Your back training goal

To get that ultimate superhero (or supervillain) back, here's what your training should aim at:

  • Developing large traps as foundation for a great upper back.
  • Building up rhomboids into a bulky muscle-group so as to facilitate the creation of those cuts and valleys when you flex.
  • Widening the lats to give your back the V-shaped taper.
  • Developing the teres and infraspinatus so that each gets a distinct and clear shape.
  • Working the erector spinae into a dense structure (say like a Christmas tree) in your lower back.

Having said that, you should make sure that you're focusing on all major muscles and not just on the lats. The temptation to work the lats out can be strong. But unless you want nothing but a V-shaped taper (no strength, no thickness, no width), you have got to resist it.

The five exercises that you MUST master for a chiseled back

So without further ado, here are five workouts to attain all the goals set in the previous section:

1. Deadlifts

Deadlifts are the undisputed king when it comes to back exercises. It exercises all muscles in the back, including the four discussed above. You build strength and size with deadlifts.

Assume a low squat position and grab hold of the bar using an overhand grip. With your hips pulled down, lift your body up by pushing through the heels while keeping the core and back tight and straight. Once you have reached the full standing position, you can begin lowering down gently till the bar brushes the floor.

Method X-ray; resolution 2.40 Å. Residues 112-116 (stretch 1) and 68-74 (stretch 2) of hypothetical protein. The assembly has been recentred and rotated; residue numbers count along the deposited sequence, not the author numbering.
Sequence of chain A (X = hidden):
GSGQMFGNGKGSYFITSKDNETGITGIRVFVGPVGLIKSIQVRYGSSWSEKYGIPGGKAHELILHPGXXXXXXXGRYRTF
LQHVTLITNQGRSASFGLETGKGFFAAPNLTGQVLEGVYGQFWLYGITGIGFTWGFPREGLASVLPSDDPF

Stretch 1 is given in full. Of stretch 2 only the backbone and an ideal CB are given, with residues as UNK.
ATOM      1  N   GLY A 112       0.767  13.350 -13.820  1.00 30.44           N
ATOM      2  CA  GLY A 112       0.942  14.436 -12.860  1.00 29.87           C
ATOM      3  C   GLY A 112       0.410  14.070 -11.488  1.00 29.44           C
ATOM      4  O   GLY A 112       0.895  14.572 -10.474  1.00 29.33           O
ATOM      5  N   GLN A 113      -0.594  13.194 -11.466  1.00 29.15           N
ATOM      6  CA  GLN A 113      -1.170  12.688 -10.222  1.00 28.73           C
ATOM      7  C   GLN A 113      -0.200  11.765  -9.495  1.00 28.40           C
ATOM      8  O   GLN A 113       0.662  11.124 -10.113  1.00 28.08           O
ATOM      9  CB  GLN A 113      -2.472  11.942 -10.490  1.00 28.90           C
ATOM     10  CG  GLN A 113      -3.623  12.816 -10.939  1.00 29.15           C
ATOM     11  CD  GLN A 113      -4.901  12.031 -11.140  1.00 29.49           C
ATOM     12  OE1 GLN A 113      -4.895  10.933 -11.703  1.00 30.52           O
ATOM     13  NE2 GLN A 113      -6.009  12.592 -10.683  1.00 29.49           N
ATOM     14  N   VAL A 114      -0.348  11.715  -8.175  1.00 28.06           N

2. Dumbbell rows

Dumbbell rows are particularly effective in giving your upper back an intense workout, especially the lats, obliques and the teres. And they're very simple too!

Using your left hand and knee, bend over a flat bench. Your hand should be stretched out straight and anchored firmly on the bench since it will bear your bodyweight through the workout. Tighten your core, flatten the back, contract the biceps and lats of your right arm and use it to row the dumbbell towards your chest.

The goal is to lift it above the torso and hold it there for a second at least. After this, lower the dumbbell to the full extension and repeat.

3. Barbell rows